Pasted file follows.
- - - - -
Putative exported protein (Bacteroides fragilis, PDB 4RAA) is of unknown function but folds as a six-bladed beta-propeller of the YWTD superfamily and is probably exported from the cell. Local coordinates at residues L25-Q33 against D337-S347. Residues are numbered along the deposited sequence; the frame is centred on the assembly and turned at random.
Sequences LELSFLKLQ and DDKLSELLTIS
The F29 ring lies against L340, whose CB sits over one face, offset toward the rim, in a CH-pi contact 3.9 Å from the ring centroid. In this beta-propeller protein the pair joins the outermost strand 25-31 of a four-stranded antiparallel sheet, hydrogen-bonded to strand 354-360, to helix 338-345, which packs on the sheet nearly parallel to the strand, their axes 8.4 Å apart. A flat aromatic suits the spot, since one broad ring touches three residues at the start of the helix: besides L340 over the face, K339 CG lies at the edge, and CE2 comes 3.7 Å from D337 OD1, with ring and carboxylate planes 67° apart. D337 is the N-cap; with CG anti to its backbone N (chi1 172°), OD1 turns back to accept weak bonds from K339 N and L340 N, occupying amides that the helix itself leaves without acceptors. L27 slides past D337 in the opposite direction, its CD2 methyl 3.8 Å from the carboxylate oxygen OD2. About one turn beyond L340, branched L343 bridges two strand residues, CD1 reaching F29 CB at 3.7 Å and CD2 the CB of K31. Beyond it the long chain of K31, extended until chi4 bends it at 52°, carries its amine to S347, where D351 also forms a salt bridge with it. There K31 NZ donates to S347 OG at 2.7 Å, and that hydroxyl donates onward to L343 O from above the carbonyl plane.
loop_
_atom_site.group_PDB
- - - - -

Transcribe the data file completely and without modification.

Putative exported protein (Bacteroides fragilis, PDB 4RAA) is of unknown function but folds as a six-bladed beta-propeller of the YWTD superfamily and is probably exported from the cell. Local coordinates at residues L25-Q33 against D337-S347. Residues are numbered along the deposited sequence; the frame is centred on the assembly and turned at random.
Sequences LELSFLKLQ and DDKLSELLTIS
The F29 ring lies against L340, whose CB sits over one face, offset toward the rim, in a CH-pi contact 3.9 Å from the ring centroid. In this beta-propeller protein the pair joins the outermost strand 25-31 of a four-stranded antiparallel sheet, hydrogen-bonded to strand 354-360, to helix 338-345, which packs on the sheet nearly parallel to the strand, their axes 8.4 Å apart. A flat aromatic suits the spot, since one broad ring touches three residues at the start of the helix: besides L340 over the face, K339 CG lies at the edge, and CE2 comes 3.7 Å from D337 OD1, with ring and carboxylate planes 67° apart. D337 is the N-cap; with CG anti to its backbone N (chi1 172°), OD1 turns back to accept weak bonds from K339 N and L340 N, occupying amides that the helix itself leaves without acceptors. L27 slides past D337 in the opposite direction, its CD2 methyl 3.8 Å from the carboxylate oxygen OD2. About one turn beyond L340, branched L343 bridges two strand residues, CD1 reaching F29 CB at 3.7 Å and CD2 the CB of K31. Beyond it the long chain of K31, extended until chi4 bends it at 52°, carries its amine to S347, where D351 also forms a salt bridge with it. There K31 NZ donates to S347 OG at 2.7 Å, and that hydroxyl donates onward to L343 O from above the carbonyl plane.
loop_
_atom_site.group_PDB